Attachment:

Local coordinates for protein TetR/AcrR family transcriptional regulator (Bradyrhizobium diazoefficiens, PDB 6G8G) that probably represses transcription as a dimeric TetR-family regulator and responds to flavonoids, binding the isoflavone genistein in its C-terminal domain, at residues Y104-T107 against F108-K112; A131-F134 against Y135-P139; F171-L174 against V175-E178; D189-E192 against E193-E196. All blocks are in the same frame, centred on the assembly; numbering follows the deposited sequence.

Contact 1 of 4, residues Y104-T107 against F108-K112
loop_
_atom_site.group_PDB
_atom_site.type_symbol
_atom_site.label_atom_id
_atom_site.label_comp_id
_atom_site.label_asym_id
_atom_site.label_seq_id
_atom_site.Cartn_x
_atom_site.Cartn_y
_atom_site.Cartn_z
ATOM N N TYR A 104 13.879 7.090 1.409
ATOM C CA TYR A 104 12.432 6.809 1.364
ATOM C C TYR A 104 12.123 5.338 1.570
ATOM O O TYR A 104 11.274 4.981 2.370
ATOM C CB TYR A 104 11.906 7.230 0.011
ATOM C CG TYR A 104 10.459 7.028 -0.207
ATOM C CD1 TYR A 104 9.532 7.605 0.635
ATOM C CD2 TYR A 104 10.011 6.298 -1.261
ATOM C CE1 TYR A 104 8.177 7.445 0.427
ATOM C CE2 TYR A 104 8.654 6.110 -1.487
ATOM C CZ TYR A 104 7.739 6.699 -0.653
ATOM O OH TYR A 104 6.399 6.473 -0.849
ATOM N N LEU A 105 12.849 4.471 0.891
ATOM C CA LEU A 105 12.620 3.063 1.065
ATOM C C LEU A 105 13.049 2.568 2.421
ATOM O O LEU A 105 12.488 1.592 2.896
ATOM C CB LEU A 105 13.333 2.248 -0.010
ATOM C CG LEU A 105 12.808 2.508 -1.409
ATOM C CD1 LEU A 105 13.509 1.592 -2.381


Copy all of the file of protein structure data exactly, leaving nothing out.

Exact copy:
Local coordinates for protein TetR/AcrR family transcriptional regulator (Bradyrhizobium diazoefficiens, PDB 6G8G) that probably represses transcription as a dimeric TetR-family regulator and responds to flavonoids, binding the isoflavone genistein in its C-terminal domain, at residues Y104-T107 against F108-K112; A131-F134 against Y135-P139; F171-L174 against V175-E178; D189-E192 against E193-E196. All blocks are in the same frame, centred on the assembly; numbering follows the deposited sequence.

Contact 1 of 4, residues Y104-T107 against F108-K112
loop_
_atom_site.group_PDB
_atom_site.type_symbol
_atom_site.label_atom_id
_atom_site.label_comp_id
_atom_site.label_asym_id
_atom_site.label_seq_id
_atom_site.Cartn_x
_atom_site.Cartn_y
_atom_site.Cartn_z
ATOM N N TYR A 104 13.879 7.090 1.409
ATOM C CA TYR A 104 12.432 6.809 1.364
ATOM C C TYR A 104 12.123 5.338 1.570
ATOM O O TYR A 104 11.274 4.981 2.370
ATOM C CB TYR A 104 11.906 7.230 0.011
ATOM C CG TYR A 104 10.459 7.028 -0.207
ATOM C CD1 TYR A 104 9.532 7.605 0.635
ATOM C CD2 TYR A 104 10.011 6.298 -1.261
ATOM C CE1 TYR A 104 8.177 7.445 0.427
ATOM C CE2 TYR A 104 8.654 6.110 -1.487
ATOM C CZ TYR A 104 7.739 6.699 -0.653
ATOM O OH TYR A 104 6.399 6.473 -0.849
ATOM N N LEU A 105 12.849 4.471 0.891
ATOM C CA LEU A 105 12.620 3.063 1.065
ATOM C C LEU A 105 13.049 2.568 2.421
ATOM O O LEU A 105 12.488 1.592 2.896
ATOM C CB LEU A 105 13.333 2.248 -0.010
ATOM C CG LEU A 105 12.808 2.508 -1.409
ATOM C CD1 LEU A 105 13.509 1.592 -2.381